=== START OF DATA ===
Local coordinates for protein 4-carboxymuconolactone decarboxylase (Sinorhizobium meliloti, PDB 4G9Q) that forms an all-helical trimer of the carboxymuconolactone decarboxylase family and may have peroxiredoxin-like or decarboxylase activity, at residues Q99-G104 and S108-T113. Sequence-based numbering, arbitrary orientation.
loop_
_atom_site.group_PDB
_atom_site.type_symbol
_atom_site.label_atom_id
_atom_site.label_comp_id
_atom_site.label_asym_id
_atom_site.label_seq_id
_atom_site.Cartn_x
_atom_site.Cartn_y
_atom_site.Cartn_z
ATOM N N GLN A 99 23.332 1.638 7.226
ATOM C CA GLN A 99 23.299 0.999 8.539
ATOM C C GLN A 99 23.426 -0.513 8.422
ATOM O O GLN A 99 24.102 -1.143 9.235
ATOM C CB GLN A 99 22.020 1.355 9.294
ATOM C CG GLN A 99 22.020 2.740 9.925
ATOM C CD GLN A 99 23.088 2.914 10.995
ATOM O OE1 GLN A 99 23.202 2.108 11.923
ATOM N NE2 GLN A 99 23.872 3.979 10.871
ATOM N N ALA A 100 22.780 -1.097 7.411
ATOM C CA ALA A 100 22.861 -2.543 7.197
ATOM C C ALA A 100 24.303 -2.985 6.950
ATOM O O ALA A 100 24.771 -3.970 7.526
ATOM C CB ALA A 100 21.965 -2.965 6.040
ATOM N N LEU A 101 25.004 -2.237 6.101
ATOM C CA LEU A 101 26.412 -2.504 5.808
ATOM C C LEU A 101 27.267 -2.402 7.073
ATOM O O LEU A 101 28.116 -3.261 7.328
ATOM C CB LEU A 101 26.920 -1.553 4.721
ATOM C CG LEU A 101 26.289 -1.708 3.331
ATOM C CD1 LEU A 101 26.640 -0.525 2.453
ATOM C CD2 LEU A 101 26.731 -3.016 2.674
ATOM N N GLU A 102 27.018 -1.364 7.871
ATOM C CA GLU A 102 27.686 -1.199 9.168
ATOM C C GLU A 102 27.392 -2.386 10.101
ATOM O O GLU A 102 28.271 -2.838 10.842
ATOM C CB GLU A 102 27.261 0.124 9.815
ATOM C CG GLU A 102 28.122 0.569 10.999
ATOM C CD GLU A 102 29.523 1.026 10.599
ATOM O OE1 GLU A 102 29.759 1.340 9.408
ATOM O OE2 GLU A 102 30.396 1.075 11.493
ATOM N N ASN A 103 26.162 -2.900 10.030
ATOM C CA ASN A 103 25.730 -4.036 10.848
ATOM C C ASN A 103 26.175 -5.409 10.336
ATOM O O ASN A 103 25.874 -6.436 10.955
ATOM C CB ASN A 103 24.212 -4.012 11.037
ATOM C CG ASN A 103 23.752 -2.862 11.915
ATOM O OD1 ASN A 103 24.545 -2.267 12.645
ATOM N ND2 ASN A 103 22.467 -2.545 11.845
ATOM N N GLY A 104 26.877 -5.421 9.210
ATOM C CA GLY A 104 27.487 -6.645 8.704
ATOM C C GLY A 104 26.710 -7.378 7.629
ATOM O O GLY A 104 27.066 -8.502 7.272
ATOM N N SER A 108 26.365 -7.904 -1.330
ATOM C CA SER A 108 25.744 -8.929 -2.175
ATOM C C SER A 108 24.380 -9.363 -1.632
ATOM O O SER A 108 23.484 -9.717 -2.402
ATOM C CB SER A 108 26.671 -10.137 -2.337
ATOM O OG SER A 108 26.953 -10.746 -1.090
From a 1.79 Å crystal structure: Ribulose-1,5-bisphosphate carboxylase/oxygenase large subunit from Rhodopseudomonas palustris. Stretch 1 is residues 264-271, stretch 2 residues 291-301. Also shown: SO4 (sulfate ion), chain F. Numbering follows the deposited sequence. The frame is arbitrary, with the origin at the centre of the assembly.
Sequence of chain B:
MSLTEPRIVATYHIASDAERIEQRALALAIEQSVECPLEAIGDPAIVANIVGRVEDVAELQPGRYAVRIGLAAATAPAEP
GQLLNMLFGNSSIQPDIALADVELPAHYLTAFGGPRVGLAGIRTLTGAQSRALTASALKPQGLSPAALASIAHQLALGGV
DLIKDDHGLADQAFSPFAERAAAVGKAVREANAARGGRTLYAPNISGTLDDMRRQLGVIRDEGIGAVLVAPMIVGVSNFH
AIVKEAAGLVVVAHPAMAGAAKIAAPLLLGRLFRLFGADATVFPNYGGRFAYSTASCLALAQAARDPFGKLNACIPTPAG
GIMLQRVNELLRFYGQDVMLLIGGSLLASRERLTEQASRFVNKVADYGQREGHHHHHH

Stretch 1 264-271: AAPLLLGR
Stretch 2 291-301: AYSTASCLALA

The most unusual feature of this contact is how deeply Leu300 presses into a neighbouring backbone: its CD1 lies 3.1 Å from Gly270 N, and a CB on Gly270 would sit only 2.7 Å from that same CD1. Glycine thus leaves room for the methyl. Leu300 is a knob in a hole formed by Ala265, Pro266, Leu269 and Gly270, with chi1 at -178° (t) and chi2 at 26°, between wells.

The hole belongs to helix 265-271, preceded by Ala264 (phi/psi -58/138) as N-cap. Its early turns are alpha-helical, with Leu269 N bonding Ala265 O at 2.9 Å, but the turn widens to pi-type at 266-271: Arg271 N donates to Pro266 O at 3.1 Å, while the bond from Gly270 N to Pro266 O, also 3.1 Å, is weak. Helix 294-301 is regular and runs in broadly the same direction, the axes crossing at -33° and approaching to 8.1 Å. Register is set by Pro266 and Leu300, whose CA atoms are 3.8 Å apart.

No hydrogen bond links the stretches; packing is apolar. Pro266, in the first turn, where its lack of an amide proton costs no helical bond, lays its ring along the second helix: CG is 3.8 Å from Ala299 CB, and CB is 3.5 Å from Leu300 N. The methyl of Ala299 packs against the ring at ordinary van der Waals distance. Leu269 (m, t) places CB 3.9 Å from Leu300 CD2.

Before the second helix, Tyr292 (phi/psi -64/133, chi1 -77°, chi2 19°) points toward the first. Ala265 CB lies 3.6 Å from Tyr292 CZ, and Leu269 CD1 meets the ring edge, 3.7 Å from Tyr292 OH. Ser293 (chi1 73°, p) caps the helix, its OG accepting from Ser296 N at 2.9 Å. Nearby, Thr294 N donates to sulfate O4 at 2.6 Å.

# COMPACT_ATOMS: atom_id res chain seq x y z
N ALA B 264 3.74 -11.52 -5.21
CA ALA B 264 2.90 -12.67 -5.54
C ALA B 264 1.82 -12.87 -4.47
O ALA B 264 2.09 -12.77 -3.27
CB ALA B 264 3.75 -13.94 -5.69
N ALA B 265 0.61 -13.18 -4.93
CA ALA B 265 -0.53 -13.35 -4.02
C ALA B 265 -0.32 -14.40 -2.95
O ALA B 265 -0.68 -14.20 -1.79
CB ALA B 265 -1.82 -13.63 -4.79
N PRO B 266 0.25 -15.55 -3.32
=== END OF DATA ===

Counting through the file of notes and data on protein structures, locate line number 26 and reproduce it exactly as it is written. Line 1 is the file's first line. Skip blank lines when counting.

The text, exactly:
ATOM N N LEU A 101 25.004 -2.237 6.101